Day 1 SBC Reflections
Today was a long but fruitful day at the Southern Baptist Convention (SBC). Before I turned in for the night, I wanted to give you a brief update of the highlights/reflections on our first day.
1. Business is better in person
One of the troubles with SBC politics is how much of it happens virtually. All-day today, I had the opportunity to see many friends and acquaintances that I love dearly and many of whom I disagree with about the direction of the SBC. Yet, every one of these conversations was marked by love, kindness, and a regard for one another. While I don’t know what tomorrow will hold, I have been encouraged by all my conversations thus far and thankful for the many brothers and sisters in Christ here.
2. The election of Daniel Dickard as SBC Pastor’s Conference President
If you don’t know, the Pastor’s Conference takes place the Monday before the business portion of the SBC. Further, its purpose is to encourage and set the tone for the rest of the Convention. This appointment is not for the SBC president. However, it is still important. The Pastor’s Conference president chooses who will preach to the pastors, which (as I said) sets the tone of the entire Convention. In picking the president, we select the person who sets what agenda and vision pastors take into the Convention and back into their own ministries.
With that said, I don’t feel qualified or informed enough to tell you anything about Daniel Dickard. I only write to inform you of what has happened, not to give an opinion on it yet.
3. The primary role of preaching is exposing God’s Word
I want to be candid: I had mixed feelings about the Pastor’s Conference today. There were some messages that I was encouraged by and some I was not. Every preacher was supposed to preach a passage of Scripture assigned to them. Yet, some preachers spent more time talking about ideologies than the Scripture. While they all said good things, and many were very gifted speakers, I often left not knowing much about what that passage of Scripture meant. I found that the best sermon was the last message. This preacher was the least gifted public speaker (or at least he yelled the least) but the most focused on the text. The church doesn’t need pastors who lecture on ideologies (no matter how helpful). The church needs pastors who will preach God’s perfect Word.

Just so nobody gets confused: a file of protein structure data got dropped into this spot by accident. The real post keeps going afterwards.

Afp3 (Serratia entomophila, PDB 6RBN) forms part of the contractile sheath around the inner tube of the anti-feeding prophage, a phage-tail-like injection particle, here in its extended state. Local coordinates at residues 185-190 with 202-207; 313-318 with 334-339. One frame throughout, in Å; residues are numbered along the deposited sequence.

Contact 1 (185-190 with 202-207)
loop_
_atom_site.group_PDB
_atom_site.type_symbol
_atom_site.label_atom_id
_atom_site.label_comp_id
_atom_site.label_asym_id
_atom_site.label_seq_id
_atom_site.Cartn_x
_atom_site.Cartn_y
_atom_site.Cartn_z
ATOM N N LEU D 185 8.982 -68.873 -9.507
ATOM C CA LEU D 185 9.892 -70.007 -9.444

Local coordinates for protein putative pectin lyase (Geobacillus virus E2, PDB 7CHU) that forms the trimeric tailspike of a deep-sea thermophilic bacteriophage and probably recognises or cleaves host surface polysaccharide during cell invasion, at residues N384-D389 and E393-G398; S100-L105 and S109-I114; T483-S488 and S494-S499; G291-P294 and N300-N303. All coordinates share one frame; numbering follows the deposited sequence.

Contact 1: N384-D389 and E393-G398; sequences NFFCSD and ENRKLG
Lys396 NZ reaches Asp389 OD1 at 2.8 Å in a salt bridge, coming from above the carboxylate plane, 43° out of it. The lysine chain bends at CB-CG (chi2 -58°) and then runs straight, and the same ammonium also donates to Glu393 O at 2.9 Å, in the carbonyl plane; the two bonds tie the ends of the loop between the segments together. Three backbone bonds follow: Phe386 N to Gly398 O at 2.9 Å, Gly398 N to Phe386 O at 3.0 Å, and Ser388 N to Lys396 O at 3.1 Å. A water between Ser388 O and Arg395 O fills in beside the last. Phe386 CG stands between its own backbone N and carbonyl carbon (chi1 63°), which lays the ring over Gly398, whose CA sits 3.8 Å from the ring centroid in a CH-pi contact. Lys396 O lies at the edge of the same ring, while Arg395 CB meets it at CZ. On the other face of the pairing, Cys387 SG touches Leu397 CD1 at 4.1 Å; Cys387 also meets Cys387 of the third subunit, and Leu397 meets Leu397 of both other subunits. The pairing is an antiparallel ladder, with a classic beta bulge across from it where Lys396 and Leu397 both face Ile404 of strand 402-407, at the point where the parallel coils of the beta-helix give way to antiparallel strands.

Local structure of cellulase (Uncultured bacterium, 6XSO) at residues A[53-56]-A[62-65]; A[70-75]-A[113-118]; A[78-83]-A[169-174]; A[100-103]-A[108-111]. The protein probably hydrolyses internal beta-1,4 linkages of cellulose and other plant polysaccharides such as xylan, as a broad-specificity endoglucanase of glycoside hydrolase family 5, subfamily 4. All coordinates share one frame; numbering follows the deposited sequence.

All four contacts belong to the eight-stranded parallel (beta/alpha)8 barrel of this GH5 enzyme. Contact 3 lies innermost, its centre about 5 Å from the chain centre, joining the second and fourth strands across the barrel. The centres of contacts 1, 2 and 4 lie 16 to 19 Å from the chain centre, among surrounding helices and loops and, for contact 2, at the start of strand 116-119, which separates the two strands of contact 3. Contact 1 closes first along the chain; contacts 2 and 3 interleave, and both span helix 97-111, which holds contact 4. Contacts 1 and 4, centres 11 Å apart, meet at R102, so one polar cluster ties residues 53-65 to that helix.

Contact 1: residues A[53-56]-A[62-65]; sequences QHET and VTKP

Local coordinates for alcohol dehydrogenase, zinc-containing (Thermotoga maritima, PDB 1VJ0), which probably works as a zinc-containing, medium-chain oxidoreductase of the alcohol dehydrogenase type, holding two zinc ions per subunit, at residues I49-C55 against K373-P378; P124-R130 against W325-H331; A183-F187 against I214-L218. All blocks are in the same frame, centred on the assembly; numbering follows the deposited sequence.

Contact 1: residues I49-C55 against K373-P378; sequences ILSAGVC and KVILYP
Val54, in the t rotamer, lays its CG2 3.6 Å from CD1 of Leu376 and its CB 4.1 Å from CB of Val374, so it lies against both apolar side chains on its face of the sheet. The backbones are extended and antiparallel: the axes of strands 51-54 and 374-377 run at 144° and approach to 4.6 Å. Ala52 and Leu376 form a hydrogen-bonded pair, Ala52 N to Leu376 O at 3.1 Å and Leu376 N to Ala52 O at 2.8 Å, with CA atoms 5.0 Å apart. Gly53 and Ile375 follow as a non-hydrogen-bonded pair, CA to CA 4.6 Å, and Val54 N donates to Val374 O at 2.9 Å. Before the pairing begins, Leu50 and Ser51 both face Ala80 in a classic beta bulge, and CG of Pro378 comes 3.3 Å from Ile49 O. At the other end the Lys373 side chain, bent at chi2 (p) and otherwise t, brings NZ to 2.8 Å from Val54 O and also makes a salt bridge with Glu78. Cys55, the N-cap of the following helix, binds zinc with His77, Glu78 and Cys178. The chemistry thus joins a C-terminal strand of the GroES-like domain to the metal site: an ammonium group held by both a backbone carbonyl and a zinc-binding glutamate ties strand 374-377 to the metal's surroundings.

4. The most critical work to be done is in the local church
It is easy to think that because the SBC is so big, it has more weight than it does. Thus, there is a belief that churches will follow the state of the SBC. If the SBC drifts, then the local church will too. Yet, I think we must be wary of putting too much stock in the SBC. Remember that the SBC is a cooperation of churches. Meaning this: the SBC does not change the local church as much as the local churches change the SBC. Don’t hear what I’m not saying: the state of the SBC matters for the church. However, God’s plan for the world is not in a giant entity but faithful churches sharing the gospel with their neighbors. If we want the SBC to be a faithful organization, we need to focus on local churches being faithful to carry out their Biblical roles. Being here and looking out at the crowd of people has reminded me that the SBC is made up of thousands of local churches. So, regardless of what happens this week, let us not lose heart in doing the work set before us. Remember that our most important work is happening with what the Lord has right in front of us. Let us not lose focus of the mission God has set before Bethel Baptist Church: Joyful Gospel Advancement.
I love you all and am thankful to be your pastor.